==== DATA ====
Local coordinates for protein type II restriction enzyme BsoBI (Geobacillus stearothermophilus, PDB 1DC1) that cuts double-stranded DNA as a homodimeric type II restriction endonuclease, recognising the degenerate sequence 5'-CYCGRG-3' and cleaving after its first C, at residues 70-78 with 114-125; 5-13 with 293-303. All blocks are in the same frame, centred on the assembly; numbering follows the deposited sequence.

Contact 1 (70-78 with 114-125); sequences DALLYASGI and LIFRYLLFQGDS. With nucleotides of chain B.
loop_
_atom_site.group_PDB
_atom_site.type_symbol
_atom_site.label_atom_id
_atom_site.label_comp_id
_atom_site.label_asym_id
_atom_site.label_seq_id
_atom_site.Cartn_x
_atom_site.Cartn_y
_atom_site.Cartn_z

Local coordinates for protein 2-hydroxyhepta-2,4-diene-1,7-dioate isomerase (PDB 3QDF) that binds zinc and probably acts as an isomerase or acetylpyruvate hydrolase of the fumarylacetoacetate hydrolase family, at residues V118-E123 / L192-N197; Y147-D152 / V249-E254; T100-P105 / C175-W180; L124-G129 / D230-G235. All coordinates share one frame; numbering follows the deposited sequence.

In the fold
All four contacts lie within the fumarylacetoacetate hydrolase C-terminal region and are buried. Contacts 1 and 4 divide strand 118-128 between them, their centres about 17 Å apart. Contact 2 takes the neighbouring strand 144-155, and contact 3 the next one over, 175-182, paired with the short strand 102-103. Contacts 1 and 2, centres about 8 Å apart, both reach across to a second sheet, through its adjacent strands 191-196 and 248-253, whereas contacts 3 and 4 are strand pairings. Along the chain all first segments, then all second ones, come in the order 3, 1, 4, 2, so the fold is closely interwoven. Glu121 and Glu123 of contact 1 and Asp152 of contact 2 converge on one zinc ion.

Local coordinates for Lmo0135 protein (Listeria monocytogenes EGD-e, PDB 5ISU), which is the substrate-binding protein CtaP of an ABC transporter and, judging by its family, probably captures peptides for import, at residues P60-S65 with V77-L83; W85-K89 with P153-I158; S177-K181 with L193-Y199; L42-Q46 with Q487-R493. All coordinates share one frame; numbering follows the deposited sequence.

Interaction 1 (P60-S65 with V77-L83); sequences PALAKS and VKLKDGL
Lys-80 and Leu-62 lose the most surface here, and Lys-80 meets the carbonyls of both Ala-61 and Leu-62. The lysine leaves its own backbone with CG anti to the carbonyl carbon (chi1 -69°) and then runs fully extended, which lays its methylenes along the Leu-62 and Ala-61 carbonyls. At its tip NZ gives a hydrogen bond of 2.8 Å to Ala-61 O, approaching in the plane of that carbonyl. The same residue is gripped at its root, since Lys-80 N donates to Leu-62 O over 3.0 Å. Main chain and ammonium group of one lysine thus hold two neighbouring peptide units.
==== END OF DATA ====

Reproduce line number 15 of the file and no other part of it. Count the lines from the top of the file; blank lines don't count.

All four contacts lie within the fumarylacetoacetate hydrolase C-terminal region and are buried. Contacts 1 and 4 divide strand 118-128 between them, their centres about 17 Å apart. Contact 2 takes the neighbouring strand 144-155, and contact 3 the next one over, 175-182, paired with the short strand 102-103. Contacts 1 and 2, centres about 8 Å apart, both reach across to a second sheet, through its adjacent strands 191-196 and 248-253, whereas contacts 3 and 4 are strand pairings. Along the chain all first segments, then all second ones, come in the order 3, 1, 4, 2, so the fold is closely interwoven. Glu121 and Glu123 of contact 1 and Asp152 of contact 2 converge on one zinc ion.